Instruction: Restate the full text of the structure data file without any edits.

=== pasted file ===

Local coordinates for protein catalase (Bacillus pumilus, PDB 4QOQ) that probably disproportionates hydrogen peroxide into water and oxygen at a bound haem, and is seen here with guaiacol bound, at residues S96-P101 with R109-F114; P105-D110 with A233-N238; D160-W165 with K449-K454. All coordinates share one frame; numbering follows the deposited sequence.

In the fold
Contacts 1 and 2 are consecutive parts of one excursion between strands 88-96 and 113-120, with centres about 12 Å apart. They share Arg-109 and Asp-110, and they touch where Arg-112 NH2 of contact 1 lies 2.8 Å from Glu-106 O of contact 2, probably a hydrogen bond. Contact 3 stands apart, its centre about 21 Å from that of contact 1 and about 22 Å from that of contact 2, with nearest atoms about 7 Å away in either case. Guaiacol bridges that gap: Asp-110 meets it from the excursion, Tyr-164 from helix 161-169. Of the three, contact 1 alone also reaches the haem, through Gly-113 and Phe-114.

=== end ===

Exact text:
Local coordinates for protein catalase (Bacillus pumilus, PDB 4QOQ) that probably disproportionates hydrogen peroxide into water and oxygen at a bound haem, and is seen here with guaiacol bound, at residues S96-P101 with R109-F114; P105-D110 with A233-N238; D160-W165 with K449-K454. All coordinates share one frame; numbering follows the deposited sequence.

In the fold
Contacts 1 and 2 are consecutive parts of one excursion between strands 88-96 and 113-120, with centres about 12 Å apart. They share Arg-109 and Asp-110, and they touch where Arg-112 NH2 of contact 1 lies 2.8 Å from Glu-106 O of contact 2, probably a hydrogen bond. Contact 3 stands apart, its centre about 21 Å from that of contact 1 and about 22 Å from that of contact 2, with nearest atoms about 7 Å away in either case. Guaiacol bridges that gap: Asp-110 meets it from the excursion, Tyr-164 from helix 161-169. Of the three, contact 1 alone also reaches the haem, through Gly-113 and Phe-114.